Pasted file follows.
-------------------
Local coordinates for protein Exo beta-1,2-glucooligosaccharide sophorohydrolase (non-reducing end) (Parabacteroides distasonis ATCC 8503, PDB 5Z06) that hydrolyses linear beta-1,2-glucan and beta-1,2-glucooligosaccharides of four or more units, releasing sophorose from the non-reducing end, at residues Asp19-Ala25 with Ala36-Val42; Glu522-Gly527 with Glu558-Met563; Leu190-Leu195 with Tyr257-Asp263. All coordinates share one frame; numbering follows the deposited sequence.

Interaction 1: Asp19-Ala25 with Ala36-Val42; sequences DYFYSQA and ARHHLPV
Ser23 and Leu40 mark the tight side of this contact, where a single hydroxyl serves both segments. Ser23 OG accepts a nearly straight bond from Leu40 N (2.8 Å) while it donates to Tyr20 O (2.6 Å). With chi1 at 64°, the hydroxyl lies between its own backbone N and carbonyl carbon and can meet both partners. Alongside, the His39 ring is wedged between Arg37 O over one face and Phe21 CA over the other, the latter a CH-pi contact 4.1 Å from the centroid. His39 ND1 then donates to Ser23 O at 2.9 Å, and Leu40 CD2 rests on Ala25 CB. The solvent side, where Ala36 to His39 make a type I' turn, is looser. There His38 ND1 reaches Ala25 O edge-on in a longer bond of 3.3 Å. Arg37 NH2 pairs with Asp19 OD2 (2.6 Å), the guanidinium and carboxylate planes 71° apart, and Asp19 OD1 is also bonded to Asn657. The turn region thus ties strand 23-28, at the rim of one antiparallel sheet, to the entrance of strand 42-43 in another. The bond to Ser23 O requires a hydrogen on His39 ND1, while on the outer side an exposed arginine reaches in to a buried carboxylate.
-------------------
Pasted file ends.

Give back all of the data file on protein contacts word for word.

Local coordinates for protein Exo beta-1,2-glucooligosaccharide sophorohydrolase (non-reducing end) (Parabacteroides distasonis ATCC 8503, PDB 5Z06) that hydrolyses linear beta-1,2-glucan and beta-1,2-glucooligosaccharides of four or more units, releasing sophorose from the non-reducing end, at residues Asp19-Ala25 with Ala36-Val42; Glu522-Gly527 with Glu558-Met563; Leu190-Leu195 with Tyr257-Asp263. All coordinates share one frame; numbering follows the deposited sequence.

Interaction 1: Asp19-Ala25 with Ala36-Val42; sequences DYFYSQA and ARHHLPV
Ser23 and Leu40 mark the tight side of this contact, where a single hydroxyl serves both segments. Ser23 OG accepts a nearly straight bond from Leu40 N (2.8 Å) while it donates to Tyr20 O (2.6 Å). With chi1 at 64°, the hydroxyl lies between its own backbone N and carbonyl carbon and can meet both partners. Alongside, the His39 ring is wedged between Arg37 O over one face and Phe21 CA over the other, the latter a CH-pi contact 4.1 Å from the centroid. His39 ND1 then donates to Ser23 O at 2.9 Å, and Leu40 CD2 rests on Ala25 CB. The solvent side, where Ala36 to His39 make a type I' turn, is looser. There His38 ND1 reaches Ala25 O edge-on in a longer bond of 3.3 Å. Arg37 NH2 pairs with Asp19 OD2 (2.6 Å), the guanidinium and carboxylate planes 71° apart, and Asp19 OD1 is also bonded to Asn657. The turn region thus ties strand 23-28, at the rim of one antiparallel sheet, to the entrance of strand 42-43 in another. The bond to Ser23 O requires a hydrogen on His39 ND1, while on the outer side an exposed arginine reaches in to a buried carboxylate.